Her first coaching role came about by chance when she was asked to coach a youth team. She felt she got the opportunity because she was the only person available, and it had nothing to with her ability or desire.

“The chairman would often get questioned about having a female as a coach, like it was the most bizarre choice anyone could make. Every year a new male coach was brought into the set-up because people felt it wasn’t right to have a female coach.”

Breaking down barriers in the dugout

Avril’s hard work and dedication led to her being appointed Minehead AFC’s first female manager in 2020. Under her management, Minehead have flown up the league and Avril feels she is proving to the supporters that it is nothing to do with gender and everything to do with ability.

I am seeing the change first-hand. The supporters now believe in me and can see the success I am bringing. I still get a few comments from the crowd, and that will always happen until a major culture change happens.

“We are doing extremely well this year by reaching a semi-final and performing brilliantly in the league, but when that stops it will be because I’m female, not because of my tactics or coaching. I find it difficult to accept that I am not judged how other managers are, and that’s why I continue to push for change.”

The future of the beautiful game

Avril thinks that football is heading in a positive direction, but that wholesale cultural change needs to come from the top. She firmly believes that inclusivity and opportunities are key to developing future female stars.

“Everybody is an individual and we need individual needs to be met regardless of gender, religion, race and location. We need everyone to be given opportunities rather than basing their entire career on their initial quality. We get judged too early because we don’t treat people as individuals.”

Avril has had to endure the comments and preconceptions of being a female in football. She wants football to recognise role models such as herself, who have proven that there is a career for a young girl wanting to become a coach.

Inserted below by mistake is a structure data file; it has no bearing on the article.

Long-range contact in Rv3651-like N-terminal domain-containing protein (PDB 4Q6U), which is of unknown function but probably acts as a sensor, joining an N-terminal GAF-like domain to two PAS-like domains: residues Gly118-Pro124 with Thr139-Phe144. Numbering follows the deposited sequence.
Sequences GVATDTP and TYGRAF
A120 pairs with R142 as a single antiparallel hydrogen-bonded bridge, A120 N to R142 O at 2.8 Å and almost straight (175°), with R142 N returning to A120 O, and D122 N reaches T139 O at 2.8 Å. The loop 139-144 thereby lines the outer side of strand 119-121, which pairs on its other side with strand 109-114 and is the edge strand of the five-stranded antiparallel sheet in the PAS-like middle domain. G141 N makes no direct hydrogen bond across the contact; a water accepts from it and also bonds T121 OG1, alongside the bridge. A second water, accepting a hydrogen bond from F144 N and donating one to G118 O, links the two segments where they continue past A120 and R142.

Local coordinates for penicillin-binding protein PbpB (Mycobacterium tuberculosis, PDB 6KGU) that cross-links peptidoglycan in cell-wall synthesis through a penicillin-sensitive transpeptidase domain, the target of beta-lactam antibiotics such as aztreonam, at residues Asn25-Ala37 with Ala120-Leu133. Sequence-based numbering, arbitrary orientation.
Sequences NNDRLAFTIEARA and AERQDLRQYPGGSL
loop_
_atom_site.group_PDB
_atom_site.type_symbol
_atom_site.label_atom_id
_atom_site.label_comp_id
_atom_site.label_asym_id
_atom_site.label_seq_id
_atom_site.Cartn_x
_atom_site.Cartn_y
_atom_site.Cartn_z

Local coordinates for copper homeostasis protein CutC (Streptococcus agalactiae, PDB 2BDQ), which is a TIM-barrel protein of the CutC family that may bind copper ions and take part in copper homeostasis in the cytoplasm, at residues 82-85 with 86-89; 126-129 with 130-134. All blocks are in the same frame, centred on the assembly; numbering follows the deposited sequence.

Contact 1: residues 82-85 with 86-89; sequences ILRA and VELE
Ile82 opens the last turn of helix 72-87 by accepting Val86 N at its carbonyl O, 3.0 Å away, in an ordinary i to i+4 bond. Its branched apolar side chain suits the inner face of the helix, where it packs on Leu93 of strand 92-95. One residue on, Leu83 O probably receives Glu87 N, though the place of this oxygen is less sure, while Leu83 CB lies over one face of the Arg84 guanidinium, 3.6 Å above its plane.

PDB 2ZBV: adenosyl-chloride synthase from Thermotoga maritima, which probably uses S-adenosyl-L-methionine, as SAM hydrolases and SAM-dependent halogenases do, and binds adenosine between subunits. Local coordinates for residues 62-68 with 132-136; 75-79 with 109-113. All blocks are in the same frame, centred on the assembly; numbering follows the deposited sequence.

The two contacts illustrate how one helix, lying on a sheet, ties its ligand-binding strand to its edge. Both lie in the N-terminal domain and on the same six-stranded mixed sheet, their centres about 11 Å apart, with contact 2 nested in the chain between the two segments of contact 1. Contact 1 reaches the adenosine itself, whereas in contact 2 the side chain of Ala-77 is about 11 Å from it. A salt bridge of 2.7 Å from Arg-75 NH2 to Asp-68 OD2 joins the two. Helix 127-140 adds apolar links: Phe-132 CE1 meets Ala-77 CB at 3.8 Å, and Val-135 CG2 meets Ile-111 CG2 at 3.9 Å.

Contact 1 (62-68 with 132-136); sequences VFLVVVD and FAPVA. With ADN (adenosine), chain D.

Former player and coach Martin O’Connor, and current Norwich City manager Dean Smith have helped her build her confidence in her career, and she wants more men to play their part in creating an inclusive sport for all.

“Martin O’Connor was a great friend to me, and he has given me great advice. He congratulated me when I was appointed manager. When I panicked about the role, he reminded me that I knew how to do this and that by being me, I’d be my best.

I was also at Walsall the same time as Dean Smith. He’s reached amazing heights, and he was so special to me. He’s already achieved so much and I will always be grateful for those who saw me as a coach and did not see my gender.”

Avril’s grit and determination have been the catalyst in her overcoming the obstacles that she has faced. She finished our chat with another dream that she hopes will come true one day soon.

I want to see a female coach standing across the dugout to me in the men’s game. I want to show the world what we can do.”

We at UK Coaching can’t wait to see that day.

Women Who Coach: Toolkit

Our digital guide features stories from more empowering female role models and advice from leading experts on how to get into coaching and develop your career.